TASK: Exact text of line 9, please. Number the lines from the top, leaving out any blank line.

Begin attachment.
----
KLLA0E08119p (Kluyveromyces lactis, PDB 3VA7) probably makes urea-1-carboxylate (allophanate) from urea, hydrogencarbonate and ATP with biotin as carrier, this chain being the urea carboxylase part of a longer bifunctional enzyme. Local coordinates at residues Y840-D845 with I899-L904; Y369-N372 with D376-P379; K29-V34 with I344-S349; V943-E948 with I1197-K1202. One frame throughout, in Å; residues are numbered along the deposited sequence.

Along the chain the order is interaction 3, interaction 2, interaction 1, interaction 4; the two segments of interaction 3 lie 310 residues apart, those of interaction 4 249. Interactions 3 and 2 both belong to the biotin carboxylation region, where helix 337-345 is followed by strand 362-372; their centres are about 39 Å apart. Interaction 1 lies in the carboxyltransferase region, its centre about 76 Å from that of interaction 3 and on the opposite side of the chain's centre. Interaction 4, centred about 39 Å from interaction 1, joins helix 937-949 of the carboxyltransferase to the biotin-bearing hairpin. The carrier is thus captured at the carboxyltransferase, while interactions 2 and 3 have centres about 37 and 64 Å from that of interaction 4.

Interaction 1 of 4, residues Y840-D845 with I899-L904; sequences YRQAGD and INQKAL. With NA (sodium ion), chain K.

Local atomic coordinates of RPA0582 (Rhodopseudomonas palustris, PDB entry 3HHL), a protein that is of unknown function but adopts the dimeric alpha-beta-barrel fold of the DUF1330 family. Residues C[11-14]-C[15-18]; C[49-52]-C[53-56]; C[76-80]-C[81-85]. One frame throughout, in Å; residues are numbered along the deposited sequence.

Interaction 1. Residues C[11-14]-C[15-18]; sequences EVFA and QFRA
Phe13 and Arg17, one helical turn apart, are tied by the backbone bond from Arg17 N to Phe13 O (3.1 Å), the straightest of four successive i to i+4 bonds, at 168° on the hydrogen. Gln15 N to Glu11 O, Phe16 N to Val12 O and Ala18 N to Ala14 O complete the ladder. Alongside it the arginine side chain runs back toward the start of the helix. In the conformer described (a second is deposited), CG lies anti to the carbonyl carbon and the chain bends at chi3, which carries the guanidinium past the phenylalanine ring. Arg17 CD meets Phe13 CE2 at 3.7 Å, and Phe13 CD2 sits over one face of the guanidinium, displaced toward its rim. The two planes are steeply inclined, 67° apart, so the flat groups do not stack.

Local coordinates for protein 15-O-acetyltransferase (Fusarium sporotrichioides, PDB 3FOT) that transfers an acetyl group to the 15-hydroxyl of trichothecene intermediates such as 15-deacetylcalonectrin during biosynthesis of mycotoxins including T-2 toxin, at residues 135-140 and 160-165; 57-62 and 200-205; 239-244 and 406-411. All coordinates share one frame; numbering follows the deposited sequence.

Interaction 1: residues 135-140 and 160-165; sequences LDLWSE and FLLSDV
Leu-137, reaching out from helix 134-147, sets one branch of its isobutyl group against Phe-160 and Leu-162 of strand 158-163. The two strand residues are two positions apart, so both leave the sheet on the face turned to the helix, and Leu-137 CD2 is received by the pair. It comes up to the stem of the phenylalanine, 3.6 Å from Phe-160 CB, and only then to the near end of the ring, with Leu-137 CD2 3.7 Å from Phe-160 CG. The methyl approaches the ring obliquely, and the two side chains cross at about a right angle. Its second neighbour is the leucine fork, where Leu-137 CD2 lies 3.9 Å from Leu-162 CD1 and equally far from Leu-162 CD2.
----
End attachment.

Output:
Leu-137, reaching out from helix 134-147, sets one branch of its isobutyl group against Phe-160 and Leu-162 of strand 158-163. The two strand residues are two positions apart, so both leave the sheet on the face turned to the helix, and Leu-137 CD2 is received by the pair. It comes up to the stem of the phenylalanine, 3.6 Å from Phe-160 CB, and only then to the near end of the ring, with Leu-137 CD2 3.7 Å from Phe-160 CG. The methyl approaches the ring obliquely, and the two side chains cross at about a right angle. Its second neighbour is the leucine fork, where Leu-137 CD2 lies 3.9 Å from Leu-162 CD1 and equally far from Leu-162 CD2.